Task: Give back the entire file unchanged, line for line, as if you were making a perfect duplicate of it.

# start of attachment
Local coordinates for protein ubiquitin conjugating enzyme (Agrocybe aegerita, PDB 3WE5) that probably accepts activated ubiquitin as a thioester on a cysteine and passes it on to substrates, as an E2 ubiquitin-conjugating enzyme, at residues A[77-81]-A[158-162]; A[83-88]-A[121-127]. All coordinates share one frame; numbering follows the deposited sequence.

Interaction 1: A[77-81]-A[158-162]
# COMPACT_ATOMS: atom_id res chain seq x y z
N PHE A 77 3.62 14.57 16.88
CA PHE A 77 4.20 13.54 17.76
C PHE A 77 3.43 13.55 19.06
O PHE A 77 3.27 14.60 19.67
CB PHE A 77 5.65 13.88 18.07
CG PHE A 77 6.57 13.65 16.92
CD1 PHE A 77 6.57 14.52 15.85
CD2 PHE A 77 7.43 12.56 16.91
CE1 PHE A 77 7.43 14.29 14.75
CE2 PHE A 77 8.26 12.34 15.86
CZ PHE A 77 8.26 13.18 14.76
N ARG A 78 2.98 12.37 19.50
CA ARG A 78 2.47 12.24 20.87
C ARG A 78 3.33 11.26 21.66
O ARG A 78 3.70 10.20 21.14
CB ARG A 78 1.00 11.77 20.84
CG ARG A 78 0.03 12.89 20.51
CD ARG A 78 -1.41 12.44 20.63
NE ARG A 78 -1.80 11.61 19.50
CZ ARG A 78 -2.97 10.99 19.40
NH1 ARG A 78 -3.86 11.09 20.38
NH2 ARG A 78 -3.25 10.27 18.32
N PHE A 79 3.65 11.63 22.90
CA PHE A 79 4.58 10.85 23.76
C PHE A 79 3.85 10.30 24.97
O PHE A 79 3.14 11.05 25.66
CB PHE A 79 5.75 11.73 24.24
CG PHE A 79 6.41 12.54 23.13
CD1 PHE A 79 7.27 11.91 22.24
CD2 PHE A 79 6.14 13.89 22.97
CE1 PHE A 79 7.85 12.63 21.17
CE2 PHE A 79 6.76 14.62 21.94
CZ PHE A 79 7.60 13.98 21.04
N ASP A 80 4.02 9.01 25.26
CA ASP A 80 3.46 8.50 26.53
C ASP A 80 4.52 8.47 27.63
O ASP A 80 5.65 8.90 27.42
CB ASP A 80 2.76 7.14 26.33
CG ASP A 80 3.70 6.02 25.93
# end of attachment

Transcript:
Local coordinates for protein ubiquitin conjugating enzyme (Agrocybe aegerita, PDB 3WE5) that probably accepts activated ubiquitin as a thioester on a cysteine and passes it on to substrates, as an E2 ubiquitin-conjugating enzyme, at residues A[77-81]-A[158-162]; A[83-88]-A[121-127]. All coordinates share one frame; numbering follows the deposited sequence.

Interaction 1: A[77-81]-A[158-162]
# COMPACT_ATOMS: atom_id res chain seq x y z
N PHE A 77 3.62 14.57 16.88
CA PHE A 77 4.20 13.54 17.76
C PHE A 77 3.43 13.55 19.06
O PHE A 77 3.27 14.60 19.67
CB PHE A 77 5.65 13.88 18.07
CG PHE A 77 6.57 13.65 16.92
CD1 PHE A 77 6.57 14.52 15.85
CD2 PHE A 77 7.43 12.56 16.91
CE1 PHE A 77 7.43 14.29 14.75
CE2 PHE A 77 8.26 12.34 15.86
CZ PHE A 77 8.26 13.18 14.76
N ARG A 78 2.98 12.37 19.50
CA ARG A 78 2.47 12.24 20.87
C ARG A 78 3.33 11.26 21.66
O ARG A 78 3.70 10.20 21.14
CB ARG A 78 1.00 11.77 20.84
CG ARG A 78 0.03 12.89 20.51
CD ARG A 78 -1.41 12.44 20.63
NE ARG A 78 -1.80 11.61 19.50
CZ ARG A 78 -2.97 10.99 19.40
NH1 ARG A 78 -3.86 11.09 20.38
NH2 ARG A 78 -3.25 10.27 18.32
N PHE A 79 3.65 11.63 22.90
CA PHE A 79 4.58 10.85 23.76
C PHE A 79 3.85 10.30 24.97
O PHE A 79 3.14 11.05 25.66
CB PHE A 79 5.75 11.73 24.24
CG PHE A 79 6.41 12.54 23.13
CD1 PHE A 79 7.27 11.91 22.24
CD2 PHE A 79 6.14 13.89 22.97
CE1 PHE A 79 7.85 12.63 21.17
CE2 PHE A 79 6.76 14.62 21.94
CZ PHE A 79 7.60 13.98 21.04
N ASP A 80 4.02 9.01 25.26
CA ASP A 80 3.46 8.50 26.53
C ASP A 80 4.52 8.47 27.63
O ASP A 80 5.65 8.90 27.42
CB ASP A 80 2.76 7.14 26.33
CG ASP A 80 3.70 6.02 25.93